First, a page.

Wednesday, January 29, 2014

NCAT launched

Today the NSW Civil and Administrative Tribunal (NCAT) was formally launched by the NSW Attorney-General, the Hon Greg Smith SC, and the President of NCAT, Justice Robertson Wright.

NCAT has actually been up and running since 1 January, but today was the day the plaque at the registry was unveiled, the cake was cut and the speeches were made.

A common theme of the speeches was access to justice. The first purpose of NCAT, said the Attorney-General, was to improve access to justice by simplifying access to tribunal dispute resolution – there should be no confusion or uncertainty that you'd come to the right tribunal. The President noted the significance for an orderly, just society of the type of dispute NCAT could deal with – highlighting, in particular, disputes about decisions of the State Executive and its officers.

We're hopeful too about NCAT's potential for improving access to justice. And there's one way in particular that NCAT could make a big difference – if it were allowed to resolve disputes about social housing decisions.

These are decisions, for example, about whether a person is eligible for social housing; or what sort of property they might be offered; or whether they are entitled to a rent rebate, and how much; or whether a rent rebate will be cancelled or varied.

These decisions can be a very big deal for people – a rent rebate cancellation, applied retrospectively, can result in an instant debt of tens of thousands of dollars and a termination notice.

They are also decisions that are not dealt with under the Residential Tenancies Act 2010, and so cannot currently be deal with as tenancy disputes by NCAT's Consumer and Commercial Division – even though they may be the underlying problem in a tenancy dispute. So, for example, if a public housing tenant's rent rebate is cancelled, NCAT can hear Housing NSW's application for termination of the tenancy and payment of the arrears, but it cannot hear the tenant's objection to the rent rebate being cancelled in the first place.

Currently, social housing decisions can be reviewed by the social housing landlord that made the decision and, if the tenant is not satisfied with the review, by the NSW Housing Appeals Committee. The HAC has done some good work over the years, but it has significant shortcomings: it has no legislative basis; it cannot make binding orders (only recommendations); and its own decision-making is not always as rigorous or fair as it should.

The lack of appropriate review of social housing decisions is an access to justice problem – and NCAT should be made available to address it. 

Sunday, January 26, 2014

The survival of Redfern

January 26th commemorates the invasion of what is now known as Australia, by British “settlers” in 1788.

For Aboriginal people, this marked the beginning of a long history of dispossession.  The Block, in the inner Sydney suburb of Redfern, has been a place of significance for Aboriginal people for generations, and a newfound home away from home for many dispossessed Aboriginal people for centuries.  Once a ghetto and no-go zone for taxis, Redfern and The Block are now experiencing a wave of popularity as property prices skyrocket and cashed up hipsters and foodies descend on the streets of the once avoided neighborhood.  Recently, homes on the Block’s notorious Eveleigh St have been advertised for rent at up to $1200 per week. With the median rent prices for Redfern sitting at $700 pw for houses and $550 for units, many Aboriginal people are being priced out of the local housing market and once again, find themselves removed from a place of cultural significance with no real choice in the matter.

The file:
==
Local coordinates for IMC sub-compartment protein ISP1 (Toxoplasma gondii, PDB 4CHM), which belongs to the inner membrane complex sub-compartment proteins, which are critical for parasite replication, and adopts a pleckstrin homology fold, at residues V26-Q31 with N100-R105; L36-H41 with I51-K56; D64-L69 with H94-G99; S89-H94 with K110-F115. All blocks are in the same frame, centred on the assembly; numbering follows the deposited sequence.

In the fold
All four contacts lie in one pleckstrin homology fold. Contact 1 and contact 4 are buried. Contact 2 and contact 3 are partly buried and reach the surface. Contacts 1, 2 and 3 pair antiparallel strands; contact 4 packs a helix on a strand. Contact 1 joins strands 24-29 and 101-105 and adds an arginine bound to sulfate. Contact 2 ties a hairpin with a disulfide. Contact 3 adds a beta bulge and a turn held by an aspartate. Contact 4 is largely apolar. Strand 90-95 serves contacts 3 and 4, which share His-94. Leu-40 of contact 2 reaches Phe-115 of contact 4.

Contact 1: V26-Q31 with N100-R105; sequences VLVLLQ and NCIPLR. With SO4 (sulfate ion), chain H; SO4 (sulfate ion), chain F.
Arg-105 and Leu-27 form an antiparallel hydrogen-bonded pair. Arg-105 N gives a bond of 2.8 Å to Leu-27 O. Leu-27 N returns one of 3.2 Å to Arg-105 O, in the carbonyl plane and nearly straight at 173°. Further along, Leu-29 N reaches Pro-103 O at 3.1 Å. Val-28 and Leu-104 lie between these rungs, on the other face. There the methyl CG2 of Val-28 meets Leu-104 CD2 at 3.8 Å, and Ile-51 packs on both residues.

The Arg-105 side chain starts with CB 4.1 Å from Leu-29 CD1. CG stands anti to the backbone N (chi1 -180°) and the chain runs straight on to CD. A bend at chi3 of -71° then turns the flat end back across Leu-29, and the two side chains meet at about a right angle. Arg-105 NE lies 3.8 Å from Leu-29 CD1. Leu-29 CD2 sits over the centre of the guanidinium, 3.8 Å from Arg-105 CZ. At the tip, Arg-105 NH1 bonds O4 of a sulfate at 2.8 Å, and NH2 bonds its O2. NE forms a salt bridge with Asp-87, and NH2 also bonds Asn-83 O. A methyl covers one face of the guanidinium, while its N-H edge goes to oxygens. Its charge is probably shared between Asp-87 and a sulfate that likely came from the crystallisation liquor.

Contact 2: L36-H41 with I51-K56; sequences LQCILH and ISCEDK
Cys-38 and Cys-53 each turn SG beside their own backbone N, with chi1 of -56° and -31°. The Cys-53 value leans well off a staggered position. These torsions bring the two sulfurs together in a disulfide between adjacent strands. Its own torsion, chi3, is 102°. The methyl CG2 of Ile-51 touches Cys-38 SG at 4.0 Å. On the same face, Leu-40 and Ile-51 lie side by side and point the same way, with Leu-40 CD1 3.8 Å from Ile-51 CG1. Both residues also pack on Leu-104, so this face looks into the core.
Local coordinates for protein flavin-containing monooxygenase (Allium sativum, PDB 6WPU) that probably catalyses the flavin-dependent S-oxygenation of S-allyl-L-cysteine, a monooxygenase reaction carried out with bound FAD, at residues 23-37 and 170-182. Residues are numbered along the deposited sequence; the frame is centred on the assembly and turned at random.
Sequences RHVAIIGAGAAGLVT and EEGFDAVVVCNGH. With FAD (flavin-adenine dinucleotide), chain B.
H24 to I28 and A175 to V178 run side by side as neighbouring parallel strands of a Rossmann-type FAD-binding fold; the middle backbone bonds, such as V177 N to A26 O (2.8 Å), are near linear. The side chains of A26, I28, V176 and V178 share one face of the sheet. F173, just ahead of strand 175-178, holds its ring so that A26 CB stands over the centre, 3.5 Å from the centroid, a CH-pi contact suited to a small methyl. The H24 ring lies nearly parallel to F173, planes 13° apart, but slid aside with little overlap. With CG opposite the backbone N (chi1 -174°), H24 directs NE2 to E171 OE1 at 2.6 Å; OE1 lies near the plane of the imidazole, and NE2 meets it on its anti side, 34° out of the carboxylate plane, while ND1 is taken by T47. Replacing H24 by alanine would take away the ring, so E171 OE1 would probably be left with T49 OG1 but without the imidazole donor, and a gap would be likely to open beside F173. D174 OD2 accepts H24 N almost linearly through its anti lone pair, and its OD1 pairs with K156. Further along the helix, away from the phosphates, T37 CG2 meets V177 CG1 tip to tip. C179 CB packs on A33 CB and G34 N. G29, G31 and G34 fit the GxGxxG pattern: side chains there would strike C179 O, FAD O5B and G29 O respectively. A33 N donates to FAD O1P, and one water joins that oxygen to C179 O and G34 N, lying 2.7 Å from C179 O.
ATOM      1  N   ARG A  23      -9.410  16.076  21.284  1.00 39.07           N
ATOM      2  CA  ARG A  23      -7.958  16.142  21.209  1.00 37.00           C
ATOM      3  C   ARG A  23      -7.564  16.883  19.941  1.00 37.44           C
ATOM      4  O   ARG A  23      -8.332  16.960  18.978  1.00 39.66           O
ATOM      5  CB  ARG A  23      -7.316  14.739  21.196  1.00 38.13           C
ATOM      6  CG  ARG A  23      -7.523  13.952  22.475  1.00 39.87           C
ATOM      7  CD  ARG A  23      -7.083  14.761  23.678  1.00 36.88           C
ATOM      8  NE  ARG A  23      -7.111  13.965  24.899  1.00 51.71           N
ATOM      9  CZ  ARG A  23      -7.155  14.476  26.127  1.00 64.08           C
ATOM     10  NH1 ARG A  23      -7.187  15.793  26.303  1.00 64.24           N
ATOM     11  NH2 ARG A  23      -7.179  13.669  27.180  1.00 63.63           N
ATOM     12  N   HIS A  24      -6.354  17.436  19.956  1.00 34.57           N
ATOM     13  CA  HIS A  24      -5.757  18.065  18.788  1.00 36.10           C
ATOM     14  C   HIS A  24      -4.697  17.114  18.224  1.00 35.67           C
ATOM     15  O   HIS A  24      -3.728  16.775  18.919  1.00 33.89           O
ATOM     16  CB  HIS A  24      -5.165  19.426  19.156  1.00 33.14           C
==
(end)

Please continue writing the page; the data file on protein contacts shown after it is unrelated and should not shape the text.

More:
It seems that the jury is still out on whether the gentrification of Redfern should be viewed as positive or not. Presumably those who are making big bucks out of its development think it’s a fabulous thing for the community, who can now enjoy the wonders of a cafĂ© breakfast of bircher muesli and activated almonds, accompanied (of course) by a v60 pour over of single origin. However without affordable housing in the area, the “community” as it has always been known, will no doubt cease to exist in no time at all. As we have seen time and time again, social housing tenants who have long resided in areas once considered “undesirable” by wider society are easily picked up and moved to new “more suitable” locations when the market and government demand they do so. The notable, and sad difference in the case of Redfern is that today, we commemorate 226 years of dispossession for Aboriginal people, with no end in sight as yet. Long-standing services like the Aboriginal Medical and Legal Services, along with the newer National Centre of Indigenous Excellence operate in the area to service the Aboriginal community. It fits that if the community no longer finds a trip to Redfern convenient, because they’ve been moved out to the suburbs of Sydney to make room for those who can afford the privilege of an inner city lifestyle, those services too, with all their history, will need to make the move.

I encourage those who haven’t already done so, to take a look at the award winning history of The Block developed by the SBS. 

Aboriginal Legal Officer

Friday, January 24, 2014

These are our landlords, and they're doing okay...

Earlier in the week the Institute of Tenancy Culture Studies took a look at what makes a good tenant, from a landlord's point of view. Someone who can pay the rent, and keep the place standing, is usually all that they're after. Just don't get landlords started on the question of rights, because things can get a little heated.

There are some good examples of landlord indignation over on the 'Hack on Triple J' facebook page (we've referred to this once before). But you probably know the sort of thing we mean - especially if you've ever found yourself in conversation with a landlord who has had 'trouble' with a tenant.